Maryland Democrats’ favorite decennial political bloodsport – redistricting – is about to begin.
Those of us who follow politics in
closely wonder just how greedy Democrats will be in trying to expand their dominance of the state’s congressional delegation. If history is any indication, the answer to that question is, “Very greedy.” Maryland
In 1992, Senate President Mike Miller unveiled his infamous “people’s plan” for redistricting. What it basically did is throw Helen Bentley and Wayne Gilchrest – two of the state’s three GOP representatives – into the same district. Even the Baltimore Sun came out strongly against it, calling the plan “monstrous.” In the end, Bentley played the ace up her sleeve – her friendship with Governor Schaefer – and Gilchrest wound up running against, and defeating, Democratic Rep. Tom McMillan.
Ten years later, state Democrats pushed a two-pronged attack. First, they moved the Eighth District, then represented by moderate Republican Connie Morella, into
’s County. Then they moved the Second District, then represented by Bob Ehrlich, into parts of Prince George Baltimore City, tacking areas of onto the First District. In other words, they created a district which Ehrlich could likely win again if he opted not to run for governor, but which Democrats would likely pick up if he did. In the end, the Democrats’ machinations were successful, as both districts flipped. Harford County
As the latest round of redistricting looms on the horizon, state Republicans hold the same two congressional seats – the First and the Sixth – they did after the 2002 elections. That the Democrats will try to put the squeeze on Republicans again is beyond question. The state’s population has grown and, in terms of voter registration, Democrats have made impressive gains during the past decade, while Republicans steadily lost ground. The only two questions I have: Will the Democrats go for an 8-0 or 7-1 scenario, and, if they choose the latter scenario, who will their immediate target be – Andy Harris or Roscoe Bartlett?
Most of the people I have talked to believe that the Democrats risk destabilizing some of their incumbents if they go after both Bartlett and Harris. I tend to agree. Therefore, I think that they will target one of them for immediate defeat – likely Harris, given his freshman status and the fact that he’s not exactly on Mike Miller’s Christmas card list – while making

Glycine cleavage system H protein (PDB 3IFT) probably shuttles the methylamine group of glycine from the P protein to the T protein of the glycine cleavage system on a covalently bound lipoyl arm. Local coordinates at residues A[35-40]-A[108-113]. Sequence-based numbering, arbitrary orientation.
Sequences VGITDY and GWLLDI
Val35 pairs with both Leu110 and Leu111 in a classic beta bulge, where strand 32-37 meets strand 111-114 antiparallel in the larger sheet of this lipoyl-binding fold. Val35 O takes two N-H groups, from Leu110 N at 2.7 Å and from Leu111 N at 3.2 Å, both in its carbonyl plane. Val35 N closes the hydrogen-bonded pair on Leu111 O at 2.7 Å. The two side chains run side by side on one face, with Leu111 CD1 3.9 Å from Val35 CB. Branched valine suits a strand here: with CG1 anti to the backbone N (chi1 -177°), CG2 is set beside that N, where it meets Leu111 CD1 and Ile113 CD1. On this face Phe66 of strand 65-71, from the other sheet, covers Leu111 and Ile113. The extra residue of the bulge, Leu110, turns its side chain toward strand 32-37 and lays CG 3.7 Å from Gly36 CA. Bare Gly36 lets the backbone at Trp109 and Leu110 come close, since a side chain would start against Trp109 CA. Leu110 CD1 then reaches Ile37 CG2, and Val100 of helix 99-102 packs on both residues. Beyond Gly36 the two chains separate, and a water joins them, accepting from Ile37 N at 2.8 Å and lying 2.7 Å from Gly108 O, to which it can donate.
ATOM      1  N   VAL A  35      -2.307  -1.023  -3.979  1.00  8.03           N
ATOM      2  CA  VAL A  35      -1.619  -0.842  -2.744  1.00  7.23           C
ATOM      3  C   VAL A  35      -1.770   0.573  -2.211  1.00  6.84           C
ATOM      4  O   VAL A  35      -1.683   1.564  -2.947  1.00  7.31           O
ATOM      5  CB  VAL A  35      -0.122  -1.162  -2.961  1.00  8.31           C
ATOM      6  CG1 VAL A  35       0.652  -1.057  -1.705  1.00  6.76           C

’s district a little more Democratic so that, when he steps down, it is a bit more competitive than it is now. Bartlett
As for Harris, I have heard numerous scenarios on how the Democrats might redraw the lines of the First District. One possibility is for the upper shore portion of the district to be spliced to the Sixth along with
. The new First could consist of the lower shore, parts of West Baltimore, and even a sliver of Harford County ’s County. Some of the portions of Eastern and Prince George presently represented by Harris could be absorbed by the Second District. Its current congressman, Dutch Ruppersberger, remains well known and popular in that area. Central Baltimore County
As for the new Sixth, it would span the entire top portion of the state. It seems that the Democrats could remove slices of solidly GOP areas – for example, they could take a portion of Carroll County and tack it onto Rep. Elijah Cumming’s Seventh District without seriously destabilizing him – to make it more competitive in the future. The district’s changing demographics, especially in
, which is emerging as a bedroom community for D. C. commuters, facilitate this new competitiveness as well. Frederick County
Should the Democrats target
Bartlett instead of Harris, they could presumably give Harris all of Harford, moving the First District into Northern Baltimore County, while bringing the Sixth farther south into . Montgomery County
So, I think the Democrats will bow to their avaricious instincts as far as redistricting is concerned. Mitigating that greed will be the party’s six incumbents, who will advocate in favor of a conservative approach to redistricting which preserves if not strengthens the Democratic advantage in each district.
That said, I strongly suspect that one of the participants in this politicized game of musical chairs will find himself without a seat once the music has stopped.